GREEN BAY - The Green Bay City Council has approved a plan, voting 7-5 infavor, of putting six roundabouts on Military Avenue.
Officials have already determined the road needs major repairwork but there has been debate on how the reconstruction projectshould be done. Many have said roundabouts are not the answer.
"Roundabouts? It's ridiculous. Somebody is going to get hurt,"John Wilson, who lives near Military Avenue, said.
The reconstruction project is scheduled to start next spring andthe roundabouts would stretch between Langlade Avenue and DousmanStreet.
"As a motorcycle rider, I have been in several near misses.Although they are cost-effective, I feel they are a hazard," MarkFuentes, who works near Military Avenue, said.
Supporters of roundabouts contend they are safer and will savethe city of Green Bay millions of dollars.
"I hope people understand that I really looked into this," GreenBay's City Council President, Chris Wery, said. "These will work,just give it a chance," Wery added.
Business owners on Military Avenue say they are upset the citycouncil is deciding to go ahead with roundabouts when they saythey've made it clear they want to go in another direction.
"They're usable, nothing wrong with them," said Lee Kellner, ofTee to Green golf shop. "But in a mile section of road? I don'tunderstand the need for that many. Just doesn't make sense,"Kellner added.
Kellner said he would prefer for the city just to keep stoplights on the busy road. He fears the roundabouts will cost him alot of business.
"I guarantee I will move," Kellner said.
Supporters believe roundabouts will help revitalize MilitaryAvenue. They admit; however, that it make take drivers a littlewhile to figure out how to navigate through them.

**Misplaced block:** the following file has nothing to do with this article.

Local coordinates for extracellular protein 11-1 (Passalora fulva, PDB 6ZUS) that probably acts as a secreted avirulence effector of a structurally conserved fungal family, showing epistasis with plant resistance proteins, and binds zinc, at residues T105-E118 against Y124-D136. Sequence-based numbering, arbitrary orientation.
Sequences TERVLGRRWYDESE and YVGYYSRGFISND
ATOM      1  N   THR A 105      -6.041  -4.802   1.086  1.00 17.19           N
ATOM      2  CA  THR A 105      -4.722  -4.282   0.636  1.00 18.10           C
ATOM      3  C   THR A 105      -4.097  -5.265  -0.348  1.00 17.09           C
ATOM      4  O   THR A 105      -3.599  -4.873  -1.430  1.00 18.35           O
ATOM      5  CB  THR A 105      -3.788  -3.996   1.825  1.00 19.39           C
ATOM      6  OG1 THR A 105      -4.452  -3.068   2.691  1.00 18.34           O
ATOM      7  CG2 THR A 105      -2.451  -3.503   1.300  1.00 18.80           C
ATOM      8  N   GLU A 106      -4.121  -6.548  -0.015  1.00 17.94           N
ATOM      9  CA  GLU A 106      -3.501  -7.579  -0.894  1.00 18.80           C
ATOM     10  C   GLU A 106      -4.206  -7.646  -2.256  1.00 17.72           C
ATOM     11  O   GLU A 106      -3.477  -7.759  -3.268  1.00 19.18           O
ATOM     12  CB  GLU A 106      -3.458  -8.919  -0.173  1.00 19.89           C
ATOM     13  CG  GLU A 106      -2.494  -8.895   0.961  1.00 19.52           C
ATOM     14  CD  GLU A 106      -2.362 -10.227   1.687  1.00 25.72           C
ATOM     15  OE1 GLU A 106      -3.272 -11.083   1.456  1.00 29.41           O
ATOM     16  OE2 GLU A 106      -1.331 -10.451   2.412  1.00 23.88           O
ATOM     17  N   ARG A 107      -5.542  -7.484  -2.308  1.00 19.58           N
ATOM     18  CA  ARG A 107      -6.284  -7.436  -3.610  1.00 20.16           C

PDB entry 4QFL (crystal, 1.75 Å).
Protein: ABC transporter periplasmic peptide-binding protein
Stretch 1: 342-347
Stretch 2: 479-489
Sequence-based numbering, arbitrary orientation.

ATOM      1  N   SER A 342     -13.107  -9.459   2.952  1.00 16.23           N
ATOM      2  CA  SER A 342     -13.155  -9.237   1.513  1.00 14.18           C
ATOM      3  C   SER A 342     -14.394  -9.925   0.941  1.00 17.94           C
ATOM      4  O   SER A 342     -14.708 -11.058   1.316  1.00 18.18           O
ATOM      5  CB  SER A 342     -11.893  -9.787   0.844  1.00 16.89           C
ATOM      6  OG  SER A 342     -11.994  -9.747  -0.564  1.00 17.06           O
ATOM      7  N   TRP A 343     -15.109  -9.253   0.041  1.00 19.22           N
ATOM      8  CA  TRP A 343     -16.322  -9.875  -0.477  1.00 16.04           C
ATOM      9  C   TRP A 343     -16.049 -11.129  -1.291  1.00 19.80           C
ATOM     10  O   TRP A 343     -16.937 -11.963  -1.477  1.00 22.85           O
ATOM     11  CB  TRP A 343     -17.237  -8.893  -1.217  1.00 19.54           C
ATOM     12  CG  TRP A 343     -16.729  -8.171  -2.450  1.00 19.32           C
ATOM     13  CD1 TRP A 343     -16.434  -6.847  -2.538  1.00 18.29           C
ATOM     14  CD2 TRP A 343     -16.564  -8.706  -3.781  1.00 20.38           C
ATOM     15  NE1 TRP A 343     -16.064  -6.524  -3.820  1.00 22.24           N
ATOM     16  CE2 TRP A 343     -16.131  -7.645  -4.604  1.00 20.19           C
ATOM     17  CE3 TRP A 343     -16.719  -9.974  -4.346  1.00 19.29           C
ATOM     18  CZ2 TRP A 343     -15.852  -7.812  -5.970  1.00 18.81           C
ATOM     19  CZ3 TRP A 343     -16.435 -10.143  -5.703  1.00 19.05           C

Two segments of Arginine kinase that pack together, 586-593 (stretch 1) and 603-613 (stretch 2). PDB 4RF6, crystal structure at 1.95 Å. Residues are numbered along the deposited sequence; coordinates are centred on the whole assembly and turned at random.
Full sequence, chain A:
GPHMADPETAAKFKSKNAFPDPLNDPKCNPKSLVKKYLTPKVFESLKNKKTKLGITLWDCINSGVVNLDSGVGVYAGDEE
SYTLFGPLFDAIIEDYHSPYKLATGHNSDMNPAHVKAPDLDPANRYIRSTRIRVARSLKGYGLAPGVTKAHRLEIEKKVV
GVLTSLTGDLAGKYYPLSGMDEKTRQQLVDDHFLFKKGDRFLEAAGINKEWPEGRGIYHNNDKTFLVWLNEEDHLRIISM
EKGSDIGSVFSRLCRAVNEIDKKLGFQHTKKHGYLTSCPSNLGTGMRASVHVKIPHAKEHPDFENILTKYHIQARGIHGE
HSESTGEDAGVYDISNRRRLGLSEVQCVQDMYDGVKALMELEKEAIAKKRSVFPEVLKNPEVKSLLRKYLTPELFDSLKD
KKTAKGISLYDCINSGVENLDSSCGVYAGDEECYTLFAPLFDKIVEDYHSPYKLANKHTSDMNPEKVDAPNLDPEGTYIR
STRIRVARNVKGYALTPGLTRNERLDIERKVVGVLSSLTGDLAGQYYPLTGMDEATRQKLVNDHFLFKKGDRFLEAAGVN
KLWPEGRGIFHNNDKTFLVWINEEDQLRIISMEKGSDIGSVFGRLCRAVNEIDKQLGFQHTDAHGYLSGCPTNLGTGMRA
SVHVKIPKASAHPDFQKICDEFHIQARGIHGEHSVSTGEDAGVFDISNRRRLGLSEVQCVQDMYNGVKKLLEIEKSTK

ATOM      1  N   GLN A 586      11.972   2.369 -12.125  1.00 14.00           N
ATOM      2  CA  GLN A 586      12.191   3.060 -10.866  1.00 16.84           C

There are some who would like to put the roundabout proposal toreferendum. Wery said that would cause a significant delay in anyreconstruction project for the road.
After almost 80 years, a piece of naval history is on its way home. A model of the Japanese luxury liner Hikawa Maru is being packed up in Manitowoc and returned to Japan.
Visitors to Green Bay's Neville Public Museum will soon see hours slashed. The county-owned attraction is cutting access starting the first of the year.
An 11-foot-long model of the Japanese passenger liner Hikawa Maru is being sent back to Japan after 34 years at the Wisconsin Maritime Museum in Manitowoc.
Area volunteers are making a difference in the community this holiday season. At this time of the year, many people are looking for ways to help their neighbors. The Salvation Army is one of the many places where you can do just that.
For the second year in a row, St. Norbert College could house overflow of homeless people from the St. John the Evangelist shelter in Green Bay.
A memorial fund has been created for a Grand Chute firefighter killed in a weekend car crash.